Formaldehyde is a known irritant poison, capable of causing severe internal damage, and formic acid is equally destructive, best known to scientists as an essential part of the venom in bee stings. People poisoned by methyl alcohol would often seem to recover from that first bout of dizzy sickness, feel better while the alcohol was being metabolized, and then ten to thirty hours later by poisoned again by the breakdown products.
First, their vision would blur. The optic nerve and retina are acutely vulnerable to formic acid salts. The nerve, with its continual processing of images, runs in a high metabolic state, causing blood to circulate through it rapidly — which causes poison to be delivered there continuously. Autopsies often revealed a startling atrophy of the optic nerve area, the surrounding tissue swollen, bloody, and spongy. Methyl alcohol and its by-products caused similar damage in the parietal cortex, a region of the brain essential in processing vision. It concentrated as well in the hardworking lungs — the breakdown of pulmonary tissue was what usually killed people.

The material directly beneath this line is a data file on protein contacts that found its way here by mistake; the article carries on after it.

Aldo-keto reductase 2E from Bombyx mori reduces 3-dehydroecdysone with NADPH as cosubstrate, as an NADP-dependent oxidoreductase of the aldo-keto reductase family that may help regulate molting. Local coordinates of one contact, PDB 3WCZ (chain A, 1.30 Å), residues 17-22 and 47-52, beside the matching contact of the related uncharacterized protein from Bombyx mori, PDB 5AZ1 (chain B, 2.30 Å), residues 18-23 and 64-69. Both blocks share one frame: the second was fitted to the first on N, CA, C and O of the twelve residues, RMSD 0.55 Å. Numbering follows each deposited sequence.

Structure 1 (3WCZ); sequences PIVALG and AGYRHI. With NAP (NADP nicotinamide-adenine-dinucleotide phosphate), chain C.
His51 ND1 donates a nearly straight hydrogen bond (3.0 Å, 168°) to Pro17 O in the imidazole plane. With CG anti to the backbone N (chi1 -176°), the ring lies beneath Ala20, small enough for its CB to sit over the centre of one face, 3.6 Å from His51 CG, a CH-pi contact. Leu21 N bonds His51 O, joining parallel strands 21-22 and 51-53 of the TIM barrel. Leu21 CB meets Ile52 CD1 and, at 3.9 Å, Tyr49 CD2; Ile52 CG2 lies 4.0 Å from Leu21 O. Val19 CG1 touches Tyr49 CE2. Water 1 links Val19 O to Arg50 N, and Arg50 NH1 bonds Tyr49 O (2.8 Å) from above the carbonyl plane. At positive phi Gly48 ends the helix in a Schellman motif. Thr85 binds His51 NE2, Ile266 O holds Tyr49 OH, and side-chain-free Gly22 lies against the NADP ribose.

That is from the new and consistently interesting The Poisoners' Handbook: Murder and the Birth of Forensic Medicine in Jazz Age New York, by Deborah Blum. Although she has won a Pulitzer Prize, she remains an underrated author.